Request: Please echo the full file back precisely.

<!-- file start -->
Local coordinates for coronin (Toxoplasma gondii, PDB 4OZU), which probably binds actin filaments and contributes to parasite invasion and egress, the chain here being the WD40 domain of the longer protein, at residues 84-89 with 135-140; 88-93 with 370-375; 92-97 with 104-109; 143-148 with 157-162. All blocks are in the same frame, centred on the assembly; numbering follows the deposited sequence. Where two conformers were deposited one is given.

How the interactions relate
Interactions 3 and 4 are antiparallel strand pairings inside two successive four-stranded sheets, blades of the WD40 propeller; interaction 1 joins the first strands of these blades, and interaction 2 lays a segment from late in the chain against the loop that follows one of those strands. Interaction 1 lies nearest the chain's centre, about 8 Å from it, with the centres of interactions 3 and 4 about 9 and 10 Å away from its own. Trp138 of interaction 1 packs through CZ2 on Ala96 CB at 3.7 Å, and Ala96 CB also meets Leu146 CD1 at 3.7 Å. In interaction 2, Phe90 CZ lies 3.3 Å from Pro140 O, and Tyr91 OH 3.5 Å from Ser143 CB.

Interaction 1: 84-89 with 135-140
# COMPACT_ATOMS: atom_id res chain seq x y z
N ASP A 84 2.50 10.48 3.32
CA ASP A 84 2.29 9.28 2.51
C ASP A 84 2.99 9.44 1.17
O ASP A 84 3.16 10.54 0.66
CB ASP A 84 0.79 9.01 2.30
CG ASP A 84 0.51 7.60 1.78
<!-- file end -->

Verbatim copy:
Local coordinates for coronin (Toxoplasma gondii, PDB 4OZU), which probably binds actin filaments and contributes to parasite invasion and egress, the chain here being the WD40 domain of the longer protein, at residues 84-89 with 135-140; 88-93 with 370-375; 92-97 with 104-109; 143-148 with 157-162. All blocks are in the same frame, centred on the assembly; numbering follows the deposited sequence. Where two conformers were deposited one is given.

How the interactions relate
Interactions 3 and 4 are antiparallel strand pairings inside two successive four-stranded sheets, blades of the WD40 propeller; interaction 1 joins the first strands of these blades, and interaction 2 lays a segment from late in the chain against the loop that follows one of those strands. Interaction 1 lies nearest the chain's centre, about 8 Å from it, with the centres of interactions 3 and 4 about 9 and 10 Å away from its own. Trp138 of interaction 1 packs through CZ2 on Ala96 CB at 3.7 Å, and Ala96 CB also meets Leu146 CD1 at 3.7 Å. In interaction 2, Phe90 CZ lies 3.3 Å from Pro140 O, and Tyr91 OH 3.5 Å from Ser143 CB.

Interaction 1: 84-89 with 135-140
# COMPACT_ATOMS: atom_id res chain seq x y z
N ASP A 84 2.50 10.48 3.32
CA ASP A 84 2.29 9.28 2.51
C ASP A 84 2.99 9.44 1.17
O ASP A 84 3.16 10.54 0.66
CB ASP A 84 0.79 9.01 2.30
CG ASP A 84 0.51 7.60 1.78